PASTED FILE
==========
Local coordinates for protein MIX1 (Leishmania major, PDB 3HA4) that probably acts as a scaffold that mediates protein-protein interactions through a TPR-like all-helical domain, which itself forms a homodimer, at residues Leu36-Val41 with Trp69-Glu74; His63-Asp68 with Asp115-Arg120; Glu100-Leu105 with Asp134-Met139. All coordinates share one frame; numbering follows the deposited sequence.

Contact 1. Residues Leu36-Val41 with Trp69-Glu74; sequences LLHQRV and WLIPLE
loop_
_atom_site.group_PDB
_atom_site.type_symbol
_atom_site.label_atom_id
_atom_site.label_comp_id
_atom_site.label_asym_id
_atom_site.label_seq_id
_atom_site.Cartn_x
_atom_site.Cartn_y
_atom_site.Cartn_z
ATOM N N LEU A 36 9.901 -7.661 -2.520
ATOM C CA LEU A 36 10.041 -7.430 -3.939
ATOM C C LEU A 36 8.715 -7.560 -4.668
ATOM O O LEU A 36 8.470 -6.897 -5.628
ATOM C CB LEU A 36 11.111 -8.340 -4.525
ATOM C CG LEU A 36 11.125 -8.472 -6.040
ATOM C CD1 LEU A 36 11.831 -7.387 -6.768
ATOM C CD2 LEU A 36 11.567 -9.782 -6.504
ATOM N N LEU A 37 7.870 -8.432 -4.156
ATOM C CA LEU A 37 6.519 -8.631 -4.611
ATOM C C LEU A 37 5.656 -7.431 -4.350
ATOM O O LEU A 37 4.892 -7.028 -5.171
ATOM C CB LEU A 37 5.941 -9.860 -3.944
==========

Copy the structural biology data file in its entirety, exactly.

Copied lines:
Local coordinates for protein MIX1 (Leishmania major, PDB 3HA4) that probably acts as a scaffold that mediates protein-protein interactions through a TPR-like all-helical domain, which itself forms a homodimer, at residues Leu36-Val41 with Trp69-Glu74; His63-Asp68 with Asp115-Arg120; Glu100-Leu105 with Asp134-Met139. All coordinates share one frame; numbering follows the deposited sequence.

Contact 1. Residues Leu36-Val41 with Trp69-Glu74; sequences LLHQRV and WLIPLE
loop_
_atom_site.group_PDB
_atom_site.type_symbol
_atom_site.label_atom_id
_atom_site.label_comp_id
_atom_site.label_asym_id
_atom_site.label_seq_id
_atom_site.Cartn_x
_atom_site.Cartn_y
_atom_site.Cartn_z
ATOM N N LEU A 36 9.901 -7.661 -2.520
ATOM C CA LEU A 36 10.041 -7.430 -3.939
ATOM C C LEU A 36 8.715 -7.560 -4.668
ATOM O O LEU A 36 8.470 -6.897 -5.628
ATOM C CB LEU A 36 11.111 -8.340 -4.525
ATOM C CG LEU A 36 11.125 -8.472 -6.040
ATOM C CD1 LEU A 36 11.831 -7.387 -6.768
ATOM C CD2 LEU A 36 11.567 -9.782 -6.504
ATOM N N LEU A 37 7.870 -8.432 -4.156
ATOM C CA LEU A 37 6.519 -8.631 -4.611
ATOM C C LEU A 37 5.656 -7.431 -4.350
ATOM O O LEU A 37 4.892 -7.028 -5.171
ATOM C CB LEU A 37 5.941 -9.860 -3.944